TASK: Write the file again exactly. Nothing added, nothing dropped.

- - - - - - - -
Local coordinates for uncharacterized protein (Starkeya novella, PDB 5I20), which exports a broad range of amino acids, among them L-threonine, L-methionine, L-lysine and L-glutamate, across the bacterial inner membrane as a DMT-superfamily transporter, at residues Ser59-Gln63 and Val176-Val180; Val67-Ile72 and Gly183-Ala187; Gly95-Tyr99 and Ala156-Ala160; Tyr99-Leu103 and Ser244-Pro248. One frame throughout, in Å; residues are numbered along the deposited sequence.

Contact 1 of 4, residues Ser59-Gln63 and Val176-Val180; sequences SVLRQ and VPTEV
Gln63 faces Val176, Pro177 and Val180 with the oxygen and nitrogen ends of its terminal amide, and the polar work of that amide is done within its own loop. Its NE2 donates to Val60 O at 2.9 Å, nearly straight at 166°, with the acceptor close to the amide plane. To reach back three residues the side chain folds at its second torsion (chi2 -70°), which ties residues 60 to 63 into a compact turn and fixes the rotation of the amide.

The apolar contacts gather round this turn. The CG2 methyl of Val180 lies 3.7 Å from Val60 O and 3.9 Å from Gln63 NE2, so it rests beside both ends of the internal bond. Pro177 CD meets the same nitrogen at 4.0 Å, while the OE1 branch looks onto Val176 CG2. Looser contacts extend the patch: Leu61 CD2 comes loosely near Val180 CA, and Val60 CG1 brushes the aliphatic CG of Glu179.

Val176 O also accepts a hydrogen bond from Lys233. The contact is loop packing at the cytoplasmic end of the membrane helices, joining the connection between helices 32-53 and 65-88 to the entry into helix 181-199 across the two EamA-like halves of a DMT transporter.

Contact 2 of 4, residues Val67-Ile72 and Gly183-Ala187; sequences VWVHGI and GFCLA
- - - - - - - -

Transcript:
Local coordinates for uncharacterized protein (Starkeya novella, PDB 5I20), which exports a broad range of amino acids, among them L-threonine, L-methionine, L-lysine and L-glutamate, across the bacterial inner membrane as a DMT-superfamily transporter, at residues Ser59-Gln63 and Val176-Val180; Val67-Ile72 and Gly183-Ala187; Gly95-Tyr99 and Ala156-Ala160; Tyr99-Leu103 and Ser244-Pro248. One frame throughout, in Å; residues are numbered along the deposited sequence.

Contact 1 of 4, residues Ser59-Gln63 and Val176-Val180; sequences SVLRQ and VPTEV
Gln63 faces Val176, Pro177 and Val180 with the oxygen and nitrogen ends of its terminal amide, and the polar work of that amide is done within its own loop. Its NE2 donates to Val60 O at 2.9 Å, nearly straight at 166°, with the acceptor close to the amide plane. To reach back three residues the side chain folds at its second torsion (chi2 -70°), which ties residues 60 to 63 into a compact turn and fixes the rotation of the amide.

The apolar contacts gather round this turn. The CG2 methyl of Val180 lies 3.7 Å from Val60 O and 3.9 Å from Gln63 NE2, so it rests beside both ends of the internal bond. Pro177 CD meets the same nitrogen at 4.0 Å, while the OE1 branch looks onto Val176 CG2. Looser contacts extend the patch: Leu61 CD2 comes loosely near Val180 CA, and Val60 CG1 brushes the aliphatic CG of Glu179.

Val176 O also accepts a hydrogen bond from Lys233. The contact is loop packing at the cytoplasmic end of the membrane helices, joining the connection between helices 32-53 and 65-88 to the entry into helix 181-199 across the two EamA-like halves of a DMT transporter.

Contact 2 of 4, residues Val67-Ile72 and Gly183-Ala187; sequences VWVHGI and GFCLA